Some apprehension was expressed over the presence of a case of spinal meningitis that was made public to the Superintendent of the City Health Department on February 14, 1912. The case developed in a family named Mayab, residing on north Tucker Street. The patient was a child.

As soon as the case was called to the attention of the Health Department, Dr. H.A. Wagner went to the Mayab home and confirmed the report. The house was immediately quarantined, and other instructions were given about fumigation and excluding the patient from the rest of the family. At the time, the patient was not seriously ill, but the expectations were not good.

On that same day, Dr. J.M. Byrum, County Superintendent of Health, was notified that a case of meningitis developed in a family residing about 10 miles northwest of the city. Dr. Byrum drove out in his automobile and checked it out. In a telephone conversation, he stated the disease was confirmed and it was another child. The house was quarantined.

The city and county health departments cooperated in the crusade against the spread of the disease. They ordered a general cleaning up several days earlier but noted that the public order was generally disregarded.

Dr. Wagner had urged the citizens to clean up about their premises. The order was a result of a trip throughout the city, where he found the sanitary conditions in many places as “shameful.” Alleys were strewn with tins cans, dead chickens and as for refuse he said, “It was placed in piles in many instances.”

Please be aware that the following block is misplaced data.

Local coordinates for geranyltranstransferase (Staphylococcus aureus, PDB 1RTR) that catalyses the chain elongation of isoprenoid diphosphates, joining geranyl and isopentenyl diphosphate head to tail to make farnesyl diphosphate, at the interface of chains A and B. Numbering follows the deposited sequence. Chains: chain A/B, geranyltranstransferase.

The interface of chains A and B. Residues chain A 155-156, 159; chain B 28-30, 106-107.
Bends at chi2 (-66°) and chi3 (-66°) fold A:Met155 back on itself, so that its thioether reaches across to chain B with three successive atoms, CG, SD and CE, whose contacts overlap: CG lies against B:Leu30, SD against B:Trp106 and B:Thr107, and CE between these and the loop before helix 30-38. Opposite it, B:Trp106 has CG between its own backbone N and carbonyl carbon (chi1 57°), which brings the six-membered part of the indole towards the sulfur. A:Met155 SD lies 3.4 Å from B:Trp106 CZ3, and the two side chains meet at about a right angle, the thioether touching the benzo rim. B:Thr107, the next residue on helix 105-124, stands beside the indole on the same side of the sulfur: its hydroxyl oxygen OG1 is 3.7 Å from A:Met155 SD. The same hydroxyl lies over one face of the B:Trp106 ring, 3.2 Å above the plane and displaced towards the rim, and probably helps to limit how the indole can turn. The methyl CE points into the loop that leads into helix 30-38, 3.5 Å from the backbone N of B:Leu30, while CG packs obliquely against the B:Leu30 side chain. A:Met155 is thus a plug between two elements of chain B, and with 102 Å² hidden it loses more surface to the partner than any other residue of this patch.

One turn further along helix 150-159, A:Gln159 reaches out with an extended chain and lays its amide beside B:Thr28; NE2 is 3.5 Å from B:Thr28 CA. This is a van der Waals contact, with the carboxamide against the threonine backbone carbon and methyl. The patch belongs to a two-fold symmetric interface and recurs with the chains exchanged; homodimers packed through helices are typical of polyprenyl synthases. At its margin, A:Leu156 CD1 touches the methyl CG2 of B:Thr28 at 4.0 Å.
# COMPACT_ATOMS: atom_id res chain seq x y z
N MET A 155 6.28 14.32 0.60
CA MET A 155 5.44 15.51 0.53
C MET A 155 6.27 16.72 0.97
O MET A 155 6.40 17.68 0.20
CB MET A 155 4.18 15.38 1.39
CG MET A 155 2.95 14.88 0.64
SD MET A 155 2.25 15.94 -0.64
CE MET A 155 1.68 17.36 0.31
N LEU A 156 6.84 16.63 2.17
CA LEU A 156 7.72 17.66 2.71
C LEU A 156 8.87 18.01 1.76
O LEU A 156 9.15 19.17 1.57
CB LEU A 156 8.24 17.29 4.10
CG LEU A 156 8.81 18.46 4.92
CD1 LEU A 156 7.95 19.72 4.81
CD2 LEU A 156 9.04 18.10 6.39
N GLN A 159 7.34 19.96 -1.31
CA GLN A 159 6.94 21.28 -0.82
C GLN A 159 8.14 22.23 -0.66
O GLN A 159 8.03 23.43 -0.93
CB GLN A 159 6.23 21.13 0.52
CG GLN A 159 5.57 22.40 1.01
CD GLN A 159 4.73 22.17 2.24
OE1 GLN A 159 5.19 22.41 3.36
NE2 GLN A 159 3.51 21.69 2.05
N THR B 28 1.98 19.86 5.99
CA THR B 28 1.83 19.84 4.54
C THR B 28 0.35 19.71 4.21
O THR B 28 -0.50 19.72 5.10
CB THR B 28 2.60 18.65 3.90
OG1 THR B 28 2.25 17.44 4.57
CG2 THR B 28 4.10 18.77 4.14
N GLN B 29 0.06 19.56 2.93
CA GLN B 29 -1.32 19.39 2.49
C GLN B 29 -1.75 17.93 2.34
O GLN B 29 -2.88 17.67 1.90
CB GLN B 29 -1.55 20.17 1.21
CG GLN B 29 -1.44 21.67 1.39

The Shawnee High School basketball team virtually clinched the championship of the state on February 28, when they defeated the Cleveland High School team. The final score was 27-12. The game was one of the most brilliantly played ever and witnessed in the city. Time and again the crowd cheered for the clever work of the home team.

Shawnee was on an eight-game win streak. They defeated the State Normal College at Weatherford, as well as many other teams. Tulsa High School had eliminated itself from any claims to the championship by refusing to play Shawnee.

The basketball team had a couple of games still to play before disbanding for the season. In those days, there were no official playoffs for the championship. Many times, schools would just make their own claims for the title.